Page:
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Exercise as a trigger?

running exercise diahhrea cramping

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#1 laurenbetcher

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Posted 17 February 2013 - 12:36 PM

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Does anyone else get exercise induced diarrhea?  I'm a regular 1/2 marathon runner and I get sick every time I go for a long run.  I know that there is "runners diarrhea" but I'm trying all of their suggestions: stick to water, only use supplements that you have used before, don't eat a high fiber meal the night before, take a anti diarrheal medication.  The medication is the only thing that works but then I don't have a BM for a day or so when I'm usually going 3-4 times a day of diarrhea.  I'm also too crampy after a run to feel like eating or drinking without inducing another BM. 

 

The long and the short of it: are there any other athletes out there with suggestions?  I'm not having trouble keeping weight on but would love to not feel like crap.



#2 Pepper H

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Posted 17 February 2013 - 02:22 PM

If anxiety is a trigger, maybe this has something to do with your heart rate? I'm not an athlete at all, but I've noticed that when I speed up when walking because I have to catch a train or because I'm bored, if my heart rate increases enough, it can be triggering. Then I need to slow down and need to make my heart rate drop.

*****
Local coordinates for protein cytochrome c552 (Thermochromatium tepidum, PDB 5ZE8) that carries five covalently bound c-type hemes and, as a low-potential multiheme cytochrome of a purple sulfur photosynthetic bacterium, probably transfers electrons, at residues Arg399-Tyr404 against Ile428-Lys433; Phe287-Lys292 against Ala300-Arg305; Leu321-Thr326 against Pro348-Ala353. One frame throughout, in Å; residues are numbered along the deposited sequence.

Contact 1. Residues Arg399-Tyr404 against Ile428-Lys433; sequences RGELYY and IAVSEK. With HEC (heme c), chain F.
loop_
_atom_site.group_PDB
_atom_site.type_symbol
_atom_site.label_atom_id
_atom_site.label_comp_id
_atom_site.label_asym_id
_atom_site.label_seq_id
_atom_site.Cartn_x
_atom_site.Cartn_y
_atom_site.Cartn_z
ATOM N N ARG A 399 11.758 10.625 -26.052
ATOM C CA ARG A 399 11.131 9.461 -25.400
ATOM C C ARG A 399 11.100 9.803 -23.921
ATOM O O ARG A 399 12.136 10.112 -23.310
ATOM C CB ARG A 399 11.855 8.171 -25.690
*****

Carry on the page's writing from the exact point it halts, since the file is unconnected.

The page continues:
Also, walking and running are well-known for accelerating digestion in general, you should probably ask your doctor about that. You can ask if you should take more anti-D meds, it depends on how you can handle it.



#3 someday

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Posted 17 February 2013 - 06:10 PM

I'm a new runner and have visited many a running websites trying to find the answer to this issue. I don't necessarily get runners diarrhea but there is many a time when I've set out for a run and by time I'm almost home, I really have to have a BM. Of course, I'm also not running 13.1 miles so I'm not sure what that would do to me. According to these running websites, this is a somewhat of common occurrence.

 

I actually ran a 5K race yesterday and took a little more immodium than I normally do to make sure I didn't have any issues. My run was at noon, and all I had prior to that for breakfast at about 7am was a slice of toast with peanut butter and honey, a banana and a little bit of gatorade. The less I have on my stomach the better, so if I can fit it in, morning runs are the best. That's usually not doable however so I make sure I don't eat any snacks after lunch and usually won't eat later than 12:00pm so I can run at 5 or 6 without issue. Most times I'm OK but it seems to be hit or miss.